U.S. auto thefts may have been falling for the past seven years, but hundreds of thousands of vehicles still disappear from their owners every years. A massive sting operation by New York law enforcement officials of a 14-member nationwide theft ring that jacked more than 100 cars by stealing electronic key codes reveals just how advanced the professionals have become.
According to the New York Police Dept. and New York Attorney General Eric Schneiderman, the theft ring essentially used the streets of New York as a showroom, taking orders from clients overseas that would specify which vehicle they wanted down to the color and accessories. The gang would have its shoppers fan out on New York streets until they found a model that matched the order -- and when they did, the real magic began.
Most new cars come with software and ID chips on their key fobs that ensures the car will not start without the fob, which is why replacing a lost key costs a few hundred bucks. This ring cleared that hurdle thanks to a Toyota dealership employee in Florida who would look up the right code based on the targeted vehicle's VIN, then email the code back to New York. The gang's tech team would use a laptop to make a new key curbside, and drive off with their prize.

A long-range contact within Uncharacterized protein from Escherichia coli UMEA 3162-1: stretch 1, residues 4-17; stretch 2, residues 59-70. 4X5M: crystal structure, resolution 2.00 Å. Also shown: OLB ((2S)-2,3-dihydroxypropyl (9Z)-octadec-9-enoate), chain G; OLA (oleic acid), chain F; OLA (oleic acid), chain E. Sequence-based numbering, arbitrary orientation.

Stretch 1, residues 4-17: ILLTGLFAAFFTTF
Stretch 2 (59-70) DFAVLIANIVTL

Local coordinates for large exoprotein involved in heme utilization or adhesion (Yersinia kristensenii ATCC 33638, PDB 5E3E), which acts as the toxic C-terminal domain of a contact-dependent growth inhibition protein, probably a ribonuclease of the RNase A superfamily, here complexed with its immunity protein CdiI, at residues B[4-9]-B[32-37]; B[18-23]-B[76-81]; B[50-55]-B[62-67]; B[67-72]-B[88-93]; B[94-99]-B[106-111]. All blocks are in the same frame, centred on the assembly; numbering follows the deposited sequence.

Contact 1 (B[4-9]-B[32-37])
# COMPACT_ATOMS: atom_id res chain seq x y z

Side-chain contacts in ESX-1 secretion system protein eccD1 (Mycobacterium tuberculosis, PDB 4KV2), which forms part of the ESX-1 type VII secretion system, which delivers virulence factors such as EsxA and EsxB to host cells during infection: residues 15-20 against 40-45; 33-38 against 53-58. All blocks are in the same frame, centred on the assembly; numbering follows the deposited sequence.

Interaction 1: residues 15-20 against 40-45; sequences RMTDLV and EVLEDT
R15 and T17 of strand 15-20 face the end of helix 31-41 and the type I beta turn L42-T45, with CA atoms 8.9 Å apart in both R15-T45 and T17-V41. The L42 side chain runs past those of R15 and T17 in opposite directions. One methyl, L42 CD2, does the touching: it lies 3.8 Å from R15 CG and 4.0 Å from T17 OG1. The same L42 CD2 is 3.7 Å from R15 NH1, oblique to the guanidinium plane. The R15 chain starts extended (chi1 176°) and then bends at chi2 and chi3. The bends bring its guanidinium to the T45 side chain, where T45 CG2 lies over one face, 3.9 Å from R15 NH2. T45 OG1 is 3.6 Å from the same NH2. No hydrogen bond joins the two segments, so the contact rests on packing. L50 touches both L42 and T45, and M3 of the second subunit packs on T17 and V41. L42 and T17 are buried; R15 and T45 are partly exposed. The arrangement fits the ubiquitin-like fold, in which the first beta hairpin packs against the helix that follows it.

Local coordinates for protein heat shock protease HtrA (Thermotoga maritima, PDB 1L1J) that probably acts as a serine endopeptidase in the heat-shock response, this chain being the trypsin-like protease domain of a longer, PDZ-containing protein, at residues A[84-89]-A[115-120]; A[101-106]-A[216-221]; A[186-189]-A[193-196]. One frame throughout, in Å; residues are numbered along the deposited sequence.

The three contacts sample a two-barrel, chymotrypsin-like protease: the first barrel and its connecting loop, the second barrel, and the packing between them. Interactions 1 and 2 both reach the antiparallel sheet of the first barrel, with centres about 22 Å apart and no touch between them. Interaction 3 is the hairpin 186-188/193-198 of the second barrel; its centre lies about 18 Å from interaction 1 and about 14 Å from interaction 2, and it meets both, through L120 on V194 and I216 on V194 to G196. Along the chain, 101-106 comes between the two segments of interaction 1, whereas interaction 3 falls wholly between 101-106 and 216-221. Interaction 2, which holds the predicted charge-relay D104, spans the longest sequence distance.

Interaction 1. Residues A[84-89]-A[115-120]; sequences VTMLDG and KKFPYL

From there, the gang let the cars chill out in a couple of New York-area garages while it created forged paperwork, then shipped them out -- either to Chicago or via containers from New Jersey and Maryland ports to Africa. While a few non-Toyota brands were lifted by the ring, most were Toyota and Lexus SUVs, and each stolen car could be worth as much as $40,000 in cash. Officials said the value of all vehicles stolen could hit $4 million.
A dozen of the 14 men charged in the case face a 58-count indictment, based on a year's investigation that included wire taps and other surveillance. In the '90s, New York alone would suffer 100,000 stolen vehicles a year; last year the total was 9,334. As impressive as this bust was, there's still smarter thieves on the street.
Photo: Catatronic via Flickr